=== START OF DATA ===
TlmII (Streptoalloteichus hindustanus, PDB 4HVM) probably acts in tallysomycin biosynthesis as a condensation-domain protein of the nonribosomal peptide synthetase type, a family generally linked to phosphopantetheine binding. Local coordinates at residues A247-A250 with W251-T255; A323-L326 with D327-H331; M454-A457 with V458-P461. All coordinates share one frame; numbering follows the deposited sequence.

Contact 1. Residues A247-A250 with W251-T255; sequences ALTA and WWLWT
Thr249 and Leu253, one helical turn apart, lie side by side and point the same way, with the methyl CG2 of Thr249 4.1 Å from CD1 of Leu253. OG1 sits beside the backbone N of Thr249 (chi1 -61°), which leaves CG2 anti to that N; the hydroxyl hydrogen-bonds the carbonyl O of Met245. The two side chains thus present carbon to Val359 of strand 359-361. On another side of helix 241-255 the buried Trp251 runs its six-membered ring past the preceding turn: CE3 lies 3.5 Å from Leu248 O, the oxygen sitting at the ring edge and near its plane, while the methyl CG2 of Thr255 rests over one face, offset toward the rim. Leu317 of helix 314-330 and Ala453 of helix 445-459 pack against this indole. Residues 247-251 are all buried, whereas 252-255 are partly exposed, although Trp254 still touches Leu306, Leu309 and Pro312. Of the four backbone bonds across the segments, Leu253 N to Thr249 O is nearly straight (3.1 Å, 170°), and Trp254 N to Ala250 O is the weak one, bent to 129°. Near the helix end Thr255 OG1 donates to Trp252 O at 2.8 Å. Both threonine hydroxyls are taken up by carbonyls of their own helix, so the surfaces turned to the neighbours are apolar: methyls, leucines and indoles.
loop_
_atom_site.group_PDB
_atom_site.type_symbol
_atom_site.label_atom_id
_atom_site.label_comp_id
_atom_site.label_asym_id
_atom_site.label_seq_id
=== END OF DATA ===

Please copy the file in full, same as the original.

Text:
TlmII (Streptoalloteichus hindustanus, PDB 4HVM) probably acts in tallysomycin biosynthesis as a condensation-domain protein of the nonribosomal peptide synthetase type, a family generally linked to phosphopantetheine binding. Local coordinates at residues A247-A250 with W251-T255; A323-L326 with D327-H331; M454-A457 with V458-P461. All coordinates share one frame; numbering follows the deposited sequence.

Contact 1. Residues A247-A250 with W251-T255; sequences ALTA and WWLWT
Thr249 and Leu253, one helical turn apart, lie side by side and point the same way, with the methyl CG2 of Thr249 4.1 Å from CD1 of Leu253. OG1 sits beside the backbone N of Thr249 (chi1 -61°), which leaves CG2 anti to that N; the hydroxyl hydrogen-bonds the carbonyl O of Met245. The two side chains thus present carbon to Val359 of strand 359-361. On another side of helix 241-255 the buried Trp251 runs its six-membered ring past the preceding turn: CE3 lies 3.5 Å from Leu248 O, the oxygen sitting at the ring edge and near its plane, while the methyl CG2 of Thr255 rests over one face, offset toward the rim. Leu317 of helix 314-330 and Ala453 of helix 445-459 pack against this indole. Residues 247-251 are all buried, whereas 252-255 are partly exposed, although Trp254 still touches Leu306, Leu309 and Pro312. Of the four backbone bonds across the segments, Leu253 N to Thr249 O is nearly straight (3.1 Å, 170°), and Trp254 N to Ala250 O is the weak one, bent to 129°. Near the helix end Thr255 OG1 donates to Trp252 O at 2.8 Å. Both threonine hydroxyls are taken up by carbonyls of their own helix, so the surfaces turned to the neighbours are apolar: methyls, leucines and indoles.
loop_
_atom_site.group_PDB
_atom_site.type_symbol
_atom_site.label_atom_id
_atom_site.label_comp_id
_atom_site.label_asym_id
_atom_site.label_seq_id